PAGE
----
OGDEN -- A wry smile breaks over Jeremy Rathjen's face when you ask him about his time with the Ogden Raptors so far.
Yeah, you could say he's enjoying professional baseball.
Rathjen, the Dodgers' 11th-round pick this year out of Rice, has provided a definite spark for Ogden, his first minor-league stop since inking his contract with Los Angeles. The 22-year-old is hitting .319/.414/.457 (batting average/on-base percentage/slugging percentage) with three homers in his first 25 games with the Raptors.
As Raptors manager Damon Berryhill tells it, Rathjen's success out of the gate is a testament to his ability to make quick adjustments. It's a trait not always seen in players getting their first taste of pro ball -- even touted college players like Rathjen, who are, more or less, expected to succeed in the minors' lower levels.
"He's been a quick learner," Berryhill said. "Even polished college kids have a lot to learn in pro ball. It goes up and down the lineup -- I don't care if you're the No. 1 pick to whatever, there's always something you've got to work on with these guys."
A four-year starter at Rice, one of the most prestigious baseball programs in the country, Rathjen credits much of his fast start to his time spent under the tutelage of legendary Owls coach Wayne Graham.
"I think they did a very good at Rice of preparing me for professional baseball," Rathjen said. "I'm thankful for that."
When he left Graham and Rice, he did so with impressive credentials. He was a first-team All-Conference USA pick this spring after leading the Owls to the NCAA tournament, and many thought he was worthy of being drafted closer to the sixth or seventh rounds, rather than the 11th.
Baseball America, in their pre-draft player rankings comprised of both college and high school prospects, tabbed Rathjen as the 229th best draft-eligible player in the country. Had he been the 229th pick, he would have gone off the board early in the seventh round.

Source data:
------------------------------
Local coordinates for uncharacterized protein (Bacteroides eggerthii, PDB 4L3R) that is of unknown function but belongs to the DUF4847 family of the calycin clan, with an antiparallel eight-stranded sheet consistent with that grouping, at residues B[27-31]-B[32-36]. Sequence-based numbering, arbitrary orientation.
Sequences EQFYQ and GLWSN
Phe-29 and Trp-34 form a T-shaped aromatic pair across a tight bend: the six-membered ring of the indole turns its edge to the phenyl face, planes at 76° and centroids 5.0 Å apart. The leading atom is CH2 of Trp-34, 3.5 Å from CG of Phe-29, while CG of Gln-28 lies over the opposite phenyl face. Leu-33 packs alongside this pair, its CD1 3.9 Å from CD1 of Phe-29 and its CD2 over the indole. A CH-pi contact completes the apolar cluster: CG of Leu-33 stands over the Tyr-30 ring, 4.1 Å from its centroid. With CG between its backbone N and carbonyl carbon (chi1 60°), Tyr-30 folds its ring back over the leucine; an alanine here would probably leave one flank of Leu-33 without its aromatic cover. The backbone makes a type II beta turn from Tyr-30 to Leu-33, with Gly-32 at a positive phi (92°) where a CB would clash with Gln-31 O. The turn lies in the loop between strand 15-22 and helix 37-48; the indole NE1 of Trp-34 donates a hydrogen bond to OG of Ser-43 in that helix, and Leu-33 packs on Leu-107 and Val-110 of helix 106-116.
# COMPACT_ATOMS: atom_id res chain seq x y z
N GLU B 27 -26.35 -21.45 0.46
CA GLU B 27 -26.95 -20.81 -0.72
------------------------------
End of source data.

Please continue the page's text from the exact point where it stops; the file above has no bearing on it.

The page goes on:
But instead of being taken where pundits predicted, he fell to the 11th round, and Rathjen seems pleased with how that's worked out so far. He's been given the opportunity to learn from Raptors hitting coach Doug Mientkiewicz, and the two have made a strong connection.
"(Mientkiewicz) was a player, and he was a good player, so he knows how to relate to us and explain things," Rathjen said. "He can show us what we're doing wrong and explain it in a way we can understand. For me, personally, that's really helped."
Already, Mientkiewicz has helped Rathjen speed up his timing and cut down his long, "metal-bat" swing to a short, direct-to-the-ball cut that's more suited for wooden bats.
"He's really done a solid job of (making adjustments)," Berryhill said of Rathjen. "He's being able to recognize pitches a lot better, which means he's getting better pitches to hit. He's driving the baseball."
While Rathjen was a star for the Owls, Raptors fans are getting to see an element of his game he wasn't able to show off at Rice. Rathjen has stolen 10 bases in 13 attempts for the Raptors -- just one fewer than he stole in four years at Rice -- making him a true five-tool threat.
"It's fun because if you can do something, you want to at least try to do it," Rathjen said. "I'm kind of excited to get the opportunity to run the bases hard and steal some bases.
Despite his blazing start, Rathjen is taking his success in stride. He knows that in professional baseball, where even simple things like learning how to take care of your body can present a challenging adjustment for young players, struggling eventually is inevitable.
"I've struggled before, and I'll struggle again at some point," Rathjen said. "You've just got to keep the same mental focus and mental preparation and know that you're a good player."